To get the user certificate, run these commands:
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    kubectl get secret greymatter-user-cert -n greymatter -o jsonpath="{.data['tls\.crt']}" | base64 -d > tls.crt
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    kubectl get secret greymatter-user-cert -n greymatter -o jsonpath="{.data['tls\.key']}" | base64 -d > tls.key
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    kubectl get secret greymatter-user-cert -n greymatter -o jsonpath="{.data['ca\.crt']}" | base64 -d > ca.crt
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    Then create a new p12 certificate and load it into your browser:
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    openssl pkcs12 -export -out greymatter.p12 -inkey tls.key -in tls.crt -certfile ca.crt -passout pass:password
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    If you want to provide your own valid certificates for ingress, set .Values.global.auto_generate_edge_certs to false and provide the cert information in the secrets chart, at .Values.edge.certificate.ingress. You will need to ensure you have a valid User certificate from the same Certificate Authority for Grey Matter to authenticate the user.
    2.
    Access Grey Matter
    When spefiying the --set=edge.ingress.type=LoadBalancer during installation, your cloud provider will automatically create a LoadBalancer that exposes Grey Matter publically. We can get the IP or DNS address of our LoadBalancer by running the following command:
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    kubectl get svc edge -n greymatter
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    The output will look like the following:
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    NAME TYPE CLUSTER-IP EXTERNAL-IP PORT(S) AGE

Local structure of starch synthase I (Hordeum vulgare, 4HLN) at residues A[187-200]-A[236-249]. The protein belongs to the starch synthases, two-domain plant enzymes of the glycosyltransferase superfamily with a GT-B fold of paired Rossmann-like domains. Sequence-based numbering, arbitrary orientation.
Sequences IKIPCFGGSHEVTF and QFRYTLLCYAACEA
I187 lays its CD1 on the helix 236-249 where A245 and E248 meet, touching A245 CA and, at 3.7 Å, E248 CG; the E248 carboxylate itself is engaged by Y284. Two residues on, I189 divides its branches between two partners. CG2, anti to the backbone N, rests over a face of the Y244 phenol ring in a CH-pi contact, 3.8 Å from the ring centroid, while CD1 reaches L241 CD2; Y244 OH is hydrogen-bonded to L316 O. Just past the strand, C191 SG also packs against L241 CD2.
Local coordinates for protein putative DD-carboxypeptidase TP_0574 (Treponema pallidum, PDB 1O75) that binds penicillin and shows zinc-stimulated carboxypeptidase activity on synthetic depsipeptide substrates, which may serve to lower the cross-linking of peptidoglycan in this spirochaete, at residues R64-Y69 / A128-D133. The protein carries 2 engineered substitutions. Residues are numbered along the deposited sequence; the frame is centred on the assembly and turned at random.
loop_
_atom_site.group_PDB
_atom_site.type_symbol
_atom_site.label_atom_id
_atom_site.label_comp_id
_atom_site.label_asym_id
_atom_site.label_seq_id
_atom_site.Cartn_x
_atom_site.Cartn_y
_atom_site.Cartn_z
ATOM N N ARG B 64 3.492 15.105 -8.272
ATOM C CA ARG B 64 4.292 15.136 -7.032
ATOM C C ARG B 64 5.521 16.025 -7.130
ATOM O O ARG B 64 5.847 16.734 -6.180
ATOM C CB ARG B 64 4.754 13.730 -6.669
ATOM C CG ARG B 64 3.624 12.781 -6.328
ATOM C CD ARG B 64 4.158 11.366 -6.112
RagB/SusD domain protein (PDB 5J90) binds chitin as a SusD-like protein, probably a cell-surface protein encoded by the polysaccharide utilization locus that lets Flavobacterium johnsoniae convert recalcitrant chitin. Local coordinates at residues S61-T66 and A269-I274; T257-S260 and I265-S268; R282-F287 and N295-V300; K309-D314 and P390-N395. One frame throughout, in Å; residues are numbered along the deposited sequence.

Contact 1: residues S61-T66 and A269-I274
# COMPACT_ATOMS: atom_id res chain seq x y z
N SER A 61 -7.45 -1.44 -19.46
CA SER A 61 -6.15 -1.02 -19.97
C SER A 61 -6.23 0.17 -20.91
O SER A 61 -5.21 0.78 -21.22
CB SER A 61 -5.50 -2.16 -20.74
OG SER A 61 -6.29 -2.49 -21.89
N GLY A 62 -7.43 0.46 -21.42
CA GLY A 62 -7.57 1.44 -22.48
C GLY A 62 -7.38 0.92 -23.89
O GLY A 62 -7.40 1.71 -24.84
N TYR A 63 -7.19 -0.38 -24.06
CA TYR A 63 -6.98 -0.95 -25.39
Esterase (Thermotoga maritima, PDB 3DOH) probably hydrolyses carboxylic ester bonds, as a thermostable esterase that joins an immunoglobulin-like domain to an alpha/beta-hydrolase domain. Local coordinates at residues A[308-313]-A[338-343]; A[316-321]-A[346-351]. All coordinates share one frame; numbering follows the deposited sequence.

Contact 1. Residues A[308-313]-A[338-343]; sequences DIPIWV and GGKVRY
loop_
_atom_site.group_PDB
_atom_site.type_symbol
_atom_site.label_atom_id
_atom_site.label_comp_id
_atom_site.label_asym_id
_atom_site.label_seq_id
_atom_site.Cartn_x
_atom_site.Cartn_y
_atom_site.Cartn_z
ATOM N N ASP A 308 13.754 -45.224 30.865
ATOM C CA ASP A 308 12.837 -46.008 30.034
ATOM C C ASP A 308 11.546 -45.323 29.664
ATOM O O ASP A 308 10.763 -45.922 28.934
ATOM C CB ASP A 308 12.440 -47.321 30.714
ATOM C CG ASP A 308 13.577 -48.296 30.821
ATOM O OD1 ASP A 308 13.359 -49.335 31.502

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    edge LoadBalancer 10.100.252.235 a255c23a43350427a93a860856d52155-1106205970.us-east-1.elb.amazonaws.com 10808:31098/TCP,8081:31216/TCP 4m
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    GKE will return a single IP address and not a DNS'd entry.
    Visit the address listed under EXTERNAL-IP in the browser to access the Grey Matter application. For example:
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    https://a255c23a43350427a93a860856d52155-1106205970.us-east-1.elb.amazonaws.com:10808/
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    Since this is an ingress directly to the Kubernetes service, you must specifiy the 10808 port number of the DNS address from above.
Grey Matter application

Configure the Grey Matter CLI

In order to add or modify service configurations, make sure you have the greymatter CLI installed.
The Grey Matter CLI is configured by several environment variables. Below is are the required variables and settings that will work with this deployment.
We need to capture the external DNS from step 5 to use in the Grey Matter CLI configurations. To do this, run the following command:
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export GM_HOSTNAME=$(kubectl get svc edge -n greymatter -o jsonpath="{.status.loadBalancer.ingress[0].hostname}")
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The references to GREYMATTER_API_SSL[CERT | KEY] refer to the TLS cert and key and key objects that were created by extracting the data from kuberetes in the "Accessing Grey Matter" step above. If you extracted the tls.cert, tls.key and ca.crt to a different location than $(pwd), update the below references to point to the corect location.
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export EDITOR=vim
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export GREYMATTER_API_HOST=${GM_HOSTNAME}:10808